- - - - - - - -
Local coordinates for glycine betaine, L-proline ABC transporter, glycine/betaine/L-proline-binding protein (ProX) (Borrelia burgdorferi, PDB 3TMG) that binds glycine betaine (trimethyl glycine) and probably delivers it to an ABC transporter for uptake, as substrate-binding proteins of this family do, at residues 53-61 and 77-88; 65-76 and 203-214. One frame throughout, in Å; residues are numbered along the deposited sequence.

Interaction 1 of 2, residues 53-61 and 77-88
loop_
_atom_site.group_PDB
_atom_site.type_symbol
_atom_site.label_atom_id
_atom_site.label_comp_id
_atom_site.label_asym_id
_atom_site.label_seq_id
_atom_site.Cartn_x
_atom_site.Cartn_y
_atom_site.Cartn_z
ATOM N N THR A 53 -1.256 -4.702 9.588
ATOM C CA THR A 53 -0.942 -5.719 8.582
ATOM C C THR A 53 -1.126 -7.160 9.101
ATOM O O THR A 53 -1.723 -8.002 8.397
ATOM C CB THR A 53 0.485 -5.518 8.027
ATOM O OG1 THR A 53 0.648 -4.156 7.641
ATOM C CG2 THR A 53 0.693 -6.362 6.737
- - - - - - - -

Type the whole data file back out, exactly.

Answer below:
Local coordinates for glycine betaine, L-proline ABC transporter, glycine/betaine/L-proline-binding protein (ProX) (Borrelia burgdorferi, PDB 3TMG) that binds glycine betaine (trimethyl glycine) and probably delivers it to an ABC transporter for uptake, as substrate-binding proteins of this family do, at residues 53-61 and 77-88; 65-76 and 203-214. One frame throughout, in Å; residues are numbered along the deposited sequence.

Interaction 1 of 2, residues 53-61 and 77-88
loop_
_atom_site.group_PDB
_atom_site.type_symbol
_atom_site.label_atom_id
_atom_site.label_comp_id
_atom_site.label_asym_id
_atom_site.label_seq_id
_atom_site.Cartn_x
_atom_site.Cartn_y
_atom_site.Cartn_z
ATOM N N THR A 53 -1.256 -4.702 9.588
ATOM C CA THR A 53 -0.942 -5.719 8.582
ATOM C C THR A 53 -1.126 -7.160 9.101
ATOM O O THR A 53 -1.723 -8.002 8.397
ATOM C CB THR A 53 0.485 -5.518 8.027
ATOM O OG1 THR A 53 0.648 -4.156 7.641
ATOM C CG2 THR A 53 0.693 -6.362 6.737